This first edition was written for Lua 5.0. While still largely relevant for later versions, there are some differences.
The third edition targets Lua 5.2 and is available at Amazon and other bookstores.
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9.1 – Coroutine Basics

Lua offers all its coroutine functions packed in the coroutine table. The create function creates new coroutines. It has a single argument, a function with the code that the coroutine will run. It returns a value of type thread, which represents the new coroutine. Quite often, the argument to create is an anonymous function, like here:

    co = coroutine.create(function ()
           print("hi")
         end)
    
    print(co)   --> thread: 0x8071d98

A coroutine can be in one of three different states: suspended, running, and dead. When we create a coroutine, it starts in the suspended state. That means that a coroutine does not run its body automatically when we create it. We can check the state of a coroutine with the status function:

    print(coroutine.status(co))   --> suspended
The function coroutine.resume (re)starts the execution of a coroutine, changing its state from suspended to running:
    coroutine.resume(co)   --> hi
In this example, the coroutine body simply prints "hi" and terminates, leaving the coroutine in the dead state, from which it cannot return:
    print(coroutine.status(co))   --> dead

Until now, coroutines look like nothing more than a complicated way to call functions. The real power of coroutines stems from the yield function, which allows a running coroutine to suspend its execution so that it can be resumed later. Let us see a simple example:

    co = coroutine.create(function ()
           for i=1,10 do
             print("co", i)
             coroutine.yield()
           end
         end)
Now, when we resume this coroutine, it starts its execution and runs until the first yield:
    coroutine.resume(co)    --> co   1
If we check its status, we can see that the coroutine is suspended and therefore can be resumed again:
    print(coroutine.status(co))   --> suspended
From the coroutine's point of view, all activity that happens while it is suspended is happening inside its call to yield. When we resume the coroutine, this call to yield finally returns and the coroutine continues its execution until the next yield or until its end:
    coroutine.resume(co)    --> co   2
    coroutine.resume(co)    --> co   3
    ...
    coroutine.resume(co)    --> co   10
    coroutine.resume(co)    -- prints nothing
During the last call to resume, the coroutine body finished the loop and then returned, so the coroutine is dead now. If we try to resume it again, resume returns false plus an error message:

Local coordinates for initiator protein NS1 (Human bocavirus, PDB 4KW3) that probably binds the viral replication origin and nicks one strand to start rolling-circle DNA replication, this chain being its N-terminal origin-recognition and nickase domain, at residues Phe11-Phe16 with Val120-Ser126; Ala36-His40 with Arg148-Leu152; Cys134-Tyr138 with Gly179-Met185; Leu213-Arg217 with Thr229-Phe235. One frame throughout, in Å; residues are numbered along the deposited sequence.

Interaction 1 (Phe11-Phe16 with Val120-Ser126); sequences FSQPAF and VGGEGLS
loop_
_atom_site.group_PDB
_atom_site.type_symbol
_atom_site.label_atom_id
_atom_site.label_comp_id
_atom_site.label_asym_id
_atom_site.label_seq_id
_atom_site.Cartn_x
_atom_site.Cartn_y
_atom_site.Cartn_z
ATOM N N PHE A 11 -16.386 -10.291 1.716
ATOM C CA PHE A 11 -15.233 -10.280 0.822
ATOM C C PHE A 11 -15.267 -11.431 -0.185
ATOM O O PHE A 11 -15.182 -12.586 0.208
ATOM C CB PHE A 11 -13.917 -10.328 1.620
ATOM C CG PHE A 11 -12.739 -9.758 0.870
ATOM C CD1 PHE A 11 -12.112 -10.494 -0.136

print(coroutine.resume(co))
    --> false   cannot resume dead coroutine
Note that resume runs in protected mode. Therefore, if there is any error inside a coroutine, Lua will not show the error message, but instead will return it to the resume call.

A useful facility in Lua is that a pair resume-yield can exchange data between them. The first resume, which has no corresponding yield waiting for it, passes its extra arguments as arguments to the coroutine main function:

    co = coroutine.create(function (a,b,c)
           print("co", a,b,c)
         end)
    coroutine.resume(co, 1, 2, 3)    --> co  1  2  3
A call to resume returns, after the true that signals no errors, any arguments passed to the corresponding yield:
    co = coroutine.create(function (a,b)
           coroutine.yield(a + b, a - b)
         end)
    print(coroutine.resume(co, 20, 10))  --> true  30  10
Symmetrically, yield returns any extra arguments passed to the corresponding resume:
    co = coroutine.create (function ()
           print("co", coroutine.yield())
         end)
    coroutine.resume(co)
    coroutine.resume(co, 4, 5)     --> co  4  5
Finally, when a coroutine ends, any values returned by its main function go to the corresponding resume:
    co = coroutine.create(function ()
           return 6, 7
         end)
    print(coroutine.resume(co))   --> true  6  7

We seldom use all these facilities in the same coroutine, but all of them have their uses.

For those that already know something about coroutines, it is important to clarify some concepts before we go on. Lua offers what I call asymmetric coroutines. That means that it has a function to suspend the execution of a coroutine and a different function to resume a suspended coroutine. Some other languages offer symmetric coroutines, where there is only one function to transfer control from any coroutine to another.

Some people call asymmetric coroutine semi-coroutines (because they are not symmetrical, they are not really co). However, other people use the same term semi-coroutine to denote a restricted implementation of coroutines, where a coroutine can only suspend its execution when it is not inside any auxiliary function, that is, when it has no pending calls in its control stack. In other words, only the main body of such semi-coroutines can yield. A generator in Python is an example of this meaning of semi-coroutines.

Unlike the difference between symmetric and asymmetric coroutines, the difference between coroutines and generators (as presented in Python) is a deep one; generators are simply not powerful enough to implement several interesting constructions that we can write with true coroutines. Lua offers true, asymmetric coroutines. Those that prefer symmetric coroutines can implement them on top of the asymmetric facilities of Lua. It is an easy task. (Basically, each transfer does a yield followed by a resume.)